• The A’s nearly traded right-hander Jim Johnson to the Marlins last week, so, they’re clearly willing to move him.  Cafardo mentions the Orioles, Yankees, and Tigers as clubs that could have interest, but his rocky start and onerous contract make him a gamble.

Another Bite At The Apple: Opt-Out Clauses In MLB

An opt-out clause is the ultimate safety net for an MLB player.  Typically employed with deals of least five guaranteed years, an opt-out clause is inserted in the middle of the term and allows the player to abandon the rest of his contract and become a free agent.  

Alex Rodriguez started the opt-out trend with his monster free agent deal with the Rangers in December 2000, and in total, ten players have received opt-out clauses.  Six of those clauses have come due, and only one of those players, Vernon Wells, didn't secure additional money at the time.  C.C. Sabathia leveraged his ability to opt out to add one year and $30MM to an already record-setting deal.  The others — A-Rod, J.D. Drew, A.J. Burnett, and Rafael Soriano — got to take another lucrative bite at the apple of free agency.  

A Deal-Making Idea

On the night before the 2005 Winter Meetings in Las Vegas, agent Darek Braunecker had a client in A.J. Burnett who he felt was on an island in terms of being the best pitcher available.  It was at that point Braunecker conceived of the idea of asking for an opt-out clause in Burnett's deal.  "I wanted to create something that might add additional value to the deal as opposed to just the monetary component of it," explained Braunecker in a January conversation.  

Burnett's five-year, $55MM deal with the Blue Jays came together quickly once the team agreed to include an opt-out clause after the third year.  "Quite honestly, it was a deal-maker for us," said Braunecker.  "I presented the idea to [Blue Jays GM] J.P. [Ricciardi] and told him that we had another club that had already agreed to that provision, and that if he was willing to do it that he would have a deal. So, really, no pushback to speak of. He obviously had to get approval from [club president] Paul Godfrey, and Paul gave his blessing on it almost immediately and that's essentially what concluded those negotiations."  Braunecker added, "It really wasn't much of a challenge, to be honest with you."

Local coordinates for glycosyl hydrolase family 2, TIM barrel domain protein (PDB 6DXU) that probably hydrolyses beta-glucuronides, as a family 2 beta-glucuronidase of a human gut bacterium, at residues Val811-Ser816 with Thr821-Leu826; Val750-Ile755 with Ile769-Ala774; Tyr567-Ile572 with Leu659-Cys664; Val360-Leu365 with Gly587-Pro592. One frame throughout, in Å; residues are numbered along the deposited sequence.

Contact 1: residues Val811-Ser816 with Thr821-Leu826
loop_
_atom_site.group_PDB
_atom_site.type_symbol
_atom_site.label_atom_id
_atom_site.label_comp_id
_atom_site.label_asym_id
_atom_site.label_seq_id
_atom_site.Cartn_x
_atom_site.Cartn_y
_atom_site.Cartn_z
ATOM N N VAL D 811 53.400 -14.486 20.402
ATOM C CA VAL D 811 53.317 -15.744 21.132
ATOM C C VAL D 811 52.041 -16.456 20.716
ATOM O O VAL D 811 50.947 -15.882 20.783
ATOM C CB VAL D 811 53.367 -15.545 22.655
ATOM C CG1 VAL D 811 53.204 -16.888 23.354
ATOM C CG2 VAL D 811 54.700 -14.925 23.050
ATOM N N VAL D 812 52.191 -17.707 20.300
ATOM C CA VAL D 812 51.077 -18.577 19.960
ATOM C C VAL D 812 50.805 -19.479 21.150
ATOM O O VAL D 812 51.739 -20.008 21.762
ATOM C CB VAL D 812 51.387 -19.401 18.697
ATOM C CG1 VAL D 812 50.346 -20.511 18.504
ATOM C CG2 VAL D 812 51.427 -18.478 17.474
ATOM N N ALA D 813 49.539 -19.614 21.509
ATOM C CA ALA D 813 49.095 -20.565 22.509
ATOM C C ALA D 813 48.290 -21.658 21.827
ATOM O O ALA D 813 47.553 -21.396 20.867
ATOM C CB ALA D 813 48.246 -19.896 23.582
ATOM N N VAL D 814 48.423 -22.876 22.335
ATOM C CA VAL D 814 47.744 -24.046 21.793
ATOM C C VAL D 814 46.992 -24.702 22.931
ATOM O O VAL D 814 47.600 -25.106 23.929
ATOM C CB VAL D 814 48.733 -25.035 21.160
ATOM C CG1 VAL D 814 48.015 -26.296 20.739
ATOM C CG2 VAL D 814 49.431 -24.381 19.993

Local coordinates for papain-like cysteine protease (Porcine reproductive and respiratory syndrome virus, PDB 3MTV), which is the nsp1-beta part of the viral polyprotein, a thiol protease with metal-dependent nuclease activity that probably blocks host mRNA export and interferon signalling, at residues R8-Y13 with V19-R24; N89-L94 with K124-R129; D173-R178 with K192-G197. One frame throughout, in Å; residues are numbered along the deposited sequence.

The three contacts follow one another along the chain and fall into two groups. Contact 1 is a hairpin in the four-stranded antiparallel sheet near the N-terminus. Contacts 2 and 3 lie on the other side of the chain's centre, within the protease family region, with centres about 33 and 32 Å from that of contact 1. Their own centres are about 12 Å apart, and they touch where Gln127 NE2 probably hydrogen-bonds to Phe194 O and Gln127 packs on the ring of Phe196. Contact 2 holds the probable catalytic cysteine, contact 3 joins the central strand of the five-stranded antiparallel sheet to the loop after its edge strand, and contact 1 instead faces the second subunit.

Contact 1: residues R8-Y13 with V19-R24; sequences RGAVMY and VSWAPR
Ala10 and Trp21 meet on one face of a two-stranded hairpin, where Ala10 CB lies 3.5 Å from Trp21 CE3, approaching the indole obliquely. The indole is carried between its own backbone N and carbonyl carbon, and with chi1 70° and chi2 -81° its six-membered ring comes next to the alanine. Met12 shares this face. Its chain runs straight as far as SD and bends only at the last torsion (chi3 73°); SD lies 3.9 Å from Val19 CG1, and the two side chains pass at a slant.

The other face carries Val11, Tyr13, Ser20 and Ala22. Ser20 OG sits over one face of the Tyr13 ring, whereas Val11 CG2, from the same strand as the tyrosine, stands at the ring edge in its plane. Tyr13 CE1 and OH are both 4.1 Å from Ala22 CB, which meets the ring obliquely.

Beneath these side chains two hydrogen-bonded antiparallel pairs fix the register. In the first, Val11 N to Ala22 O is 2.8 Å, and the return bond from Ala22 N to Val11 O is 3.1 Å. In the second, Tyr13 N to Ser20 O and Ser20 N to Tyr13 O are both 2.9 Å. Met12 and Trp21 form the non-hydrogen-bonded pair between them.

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Three years later, agent Greg Genske had the enjoyment of negotiating on behalf of the offseason's best available starting pitcher, C.C. Sabathia, and eventually landed a record-setting seven-year, $161MM deal with an opt-out clause after the third year.  There seems to be some disagreement about who proposed the clause.  Back in 2008, Matt Gagne of the New York Daily News quoted Yankees GM Brian Cashman saying, "I offered it. They never asked for it.  They never said they were afraid of New York, I never heard that….Just in case it was an issue, I went to their house and I said, 'I think you're going to love it here. But let me just throw this out there.'"  Genske disputed Cashman's account, telling me in January this year, "That's not true at all. That was a negotiated item that was difficult to get the Yankees to agree to. It was the last item agreed to."